The Best Place To Store Apples Isn't Your Fruit Bowl

With so many apple varieties to choose from, we're practically spoiled for choice. However, a downside to this is that apples may actually spoil before we have a chance to use them. This raises the question of the best storage method: Should apples be kept in the fridge, or do they keep best in a pretty fruit bowl on the counter? The truth is, apples can last for a while either refrigerated or at room temperature, but the length of time they keep varies, so it really depends on your usage plans, and how quickly you intend to use them.

While the Ina Garten counter bowl tip, which recommends keeping ingredients readily available and out in the open, is appealing, apples will ultimately last much longer when stored in the refrigerator. If you plan to eat them within a few days, a decorative bowl on the countertop will suffice. However, for longer-lasting freshness, crispness, and sweetness, refrigeration is the way to go.

One bad apple spoils the bunch

Exactly how long apples keep depends on several factors. On the countertop, apples at room temperature typically last one to two weeks. They prefer cooler temperatures, so a warmer room may shorten their shelf life. The ideal storage temperature varies depending on who you ask, but it generally ranges from 32 to 40 degrees Fahrenheit ... which conveniently is the range most refrigerators are set to. Apples also respond well to higher humidity, present in your fridge, whereas they can dry out quickly when left out.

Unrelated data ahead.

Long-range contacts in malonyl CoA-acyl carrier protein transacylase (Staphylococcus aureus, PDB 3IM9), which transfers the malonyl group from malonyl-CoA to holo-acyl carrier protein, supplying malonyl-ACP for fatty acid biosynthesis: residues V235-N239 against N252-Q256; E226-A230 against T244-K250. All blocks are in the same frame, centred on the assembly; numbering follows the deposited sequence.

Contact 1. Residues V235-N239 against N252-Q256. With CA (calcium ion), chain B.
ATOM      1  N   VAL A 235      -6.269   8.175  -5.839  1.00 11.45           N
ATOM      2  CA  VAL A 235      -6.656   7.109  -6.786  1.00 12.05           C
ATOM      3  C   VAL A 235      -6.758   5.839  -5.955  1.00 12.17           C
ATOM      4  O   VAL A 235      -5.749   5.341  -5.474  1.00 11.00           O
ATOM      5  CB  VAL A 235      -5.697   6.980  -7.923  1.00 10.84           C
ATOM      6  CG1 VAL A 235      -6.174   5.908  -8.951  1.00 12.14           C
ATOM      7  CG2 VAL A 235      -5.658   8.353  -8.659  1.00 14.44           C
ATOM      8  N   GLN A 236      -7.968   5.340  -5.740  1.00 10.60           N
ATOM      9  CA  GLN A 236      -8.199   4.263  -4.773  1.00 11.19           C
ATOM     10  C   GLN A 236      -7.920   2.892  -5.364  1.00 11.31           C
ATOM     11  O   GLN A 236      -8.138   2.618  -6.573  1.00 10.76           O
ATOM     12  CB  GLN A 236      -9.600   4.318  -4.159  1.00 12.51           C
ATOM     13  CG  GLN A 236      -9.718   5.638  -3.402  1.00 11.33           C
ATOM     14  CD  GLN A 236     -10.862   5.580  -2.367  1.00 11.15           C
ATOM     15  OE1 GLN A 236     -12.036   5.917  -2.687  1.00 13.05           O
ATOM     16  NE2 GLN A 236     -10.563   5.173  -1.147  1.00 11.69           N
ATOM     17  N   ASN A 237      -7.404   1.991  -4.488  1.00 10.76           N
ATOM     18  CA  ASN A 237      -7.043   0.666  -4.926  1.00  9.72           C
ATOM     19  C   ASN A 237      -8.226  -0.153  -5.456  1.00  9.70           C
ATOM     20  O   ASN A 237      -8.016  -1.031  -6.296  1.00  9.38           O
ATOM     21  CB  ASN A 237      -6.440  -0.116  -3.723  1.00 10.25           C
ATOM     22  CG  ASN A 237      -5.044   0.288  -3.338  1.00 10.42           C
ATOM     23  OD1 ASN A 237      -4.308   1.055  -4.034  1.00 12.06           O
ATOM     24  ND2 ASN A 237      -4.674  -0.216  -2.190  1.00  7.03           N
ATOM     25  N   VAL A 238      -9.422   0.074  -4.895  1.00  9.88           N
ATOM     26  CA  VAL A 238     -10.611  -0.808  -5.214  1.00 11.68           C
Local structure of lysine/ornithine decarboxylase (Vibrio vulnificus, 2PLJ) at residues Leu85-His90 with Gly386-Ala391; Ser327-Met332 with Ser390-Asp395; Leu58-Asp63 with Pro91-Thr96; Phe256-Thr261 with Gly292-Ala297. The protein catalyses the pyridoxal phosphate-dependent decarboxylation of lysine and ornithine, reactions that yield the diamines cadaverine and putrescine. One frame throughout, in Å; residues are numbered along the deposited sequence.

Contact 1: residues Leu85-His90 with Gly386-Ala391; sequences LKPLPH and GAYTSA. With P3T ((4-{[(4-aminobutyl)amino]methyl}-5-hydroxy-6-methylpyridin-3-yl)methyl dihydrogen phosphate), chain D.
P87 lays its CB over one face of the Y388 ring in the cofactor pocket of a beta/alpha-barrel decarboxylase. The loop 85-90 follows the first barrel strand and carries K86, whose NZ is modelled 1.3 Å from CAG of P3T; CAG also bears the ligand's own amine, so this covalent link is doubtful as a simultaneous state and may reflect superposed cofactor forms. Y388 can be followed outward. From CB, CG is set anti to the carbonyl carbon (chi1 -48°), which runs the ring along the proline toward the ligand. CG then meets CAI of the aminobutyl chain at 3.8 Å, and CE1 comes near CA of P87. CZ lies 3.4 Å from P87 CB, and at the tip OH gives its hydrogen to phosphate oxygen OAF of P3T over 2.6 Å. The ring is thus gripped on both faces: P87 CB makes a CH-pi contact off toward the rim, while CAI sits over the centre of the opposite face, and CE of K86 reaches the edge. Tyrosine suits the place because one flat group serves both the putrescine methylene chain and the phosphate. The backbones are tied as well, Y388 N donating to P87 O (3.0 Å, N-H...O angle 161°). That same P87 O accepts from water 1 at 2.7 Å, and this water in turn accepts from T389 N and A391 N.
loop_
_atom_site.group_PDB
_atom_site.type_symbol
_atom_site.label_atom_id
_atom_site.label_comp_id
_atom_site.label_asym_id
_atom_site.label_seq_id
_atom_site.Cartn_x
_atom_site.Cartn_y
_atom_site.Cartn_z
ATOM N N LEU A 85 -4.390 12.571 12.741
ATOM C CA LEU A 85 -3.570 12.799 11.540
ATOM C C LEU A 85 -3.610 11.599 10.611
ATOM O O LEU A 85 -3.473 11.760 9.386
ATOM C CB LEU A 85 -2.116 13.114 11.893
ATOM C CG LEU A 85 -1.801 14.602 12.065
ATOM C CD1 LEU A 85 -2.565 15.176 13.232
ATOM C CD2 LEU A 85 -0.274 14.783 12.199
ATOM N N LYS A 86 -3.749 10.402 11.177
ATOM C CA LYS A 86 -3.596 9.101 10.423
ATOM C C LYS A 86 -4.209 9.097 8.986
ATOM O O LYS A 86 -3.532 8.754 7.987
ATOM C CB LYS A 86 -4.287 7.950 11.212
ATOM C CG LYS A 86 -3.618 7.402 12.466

The ideal place in your refrigerator for apples is the crisper drawer. There, they will be enclosed in cold air and shielded from temperature changes whenever the door is opened. If your fridge does an exceptionally good job at regulating humidity, you might want to place a damp cloth or paper towel in the crisper with the apples to maintain a moist environment — but not wet, as this can encourage mold. Apples stored in the refrigerator in this way can last from six to eight weeks or longer.

It's crucial to remove any apples with spots, blemishes, bruises, or other signs of distress from the rest, as this can easily cause rot to spread and spoil the entire batch.

You gotta keep 'em separated

Similarly, it's best to keep apples separate from other produce, whether you store them chilled or in a fruit bowl. This is because apples, along with other fruits that ripen after picking, release ethylene gas. This gas accelerates the ripening process of other fruits in close proximity, which explains why apples, bananas, and avocados kept together on the counter often shift from unripe to overly ripe very quickly. In fact, this trait can be advantageous — if you want to ripen avocados faster, place them in a paper bag with an apple or two.

If you find yourself with too many apples to use in a reasonable amount of time, they can also be frozen. However, keep in mind that freezing changes their texture, resulting in softer fruits that lose their crispness. Nonetheless, softer apples are ideal for cooked applications, such as in apple pie or cobbler, or where they will be broken down, as in applesauce, butter, or juice. You can even slice them up, add a bit of lemon juice to prevent browning, then flash freeze them. These slices won't even need thawing before being baked or blended.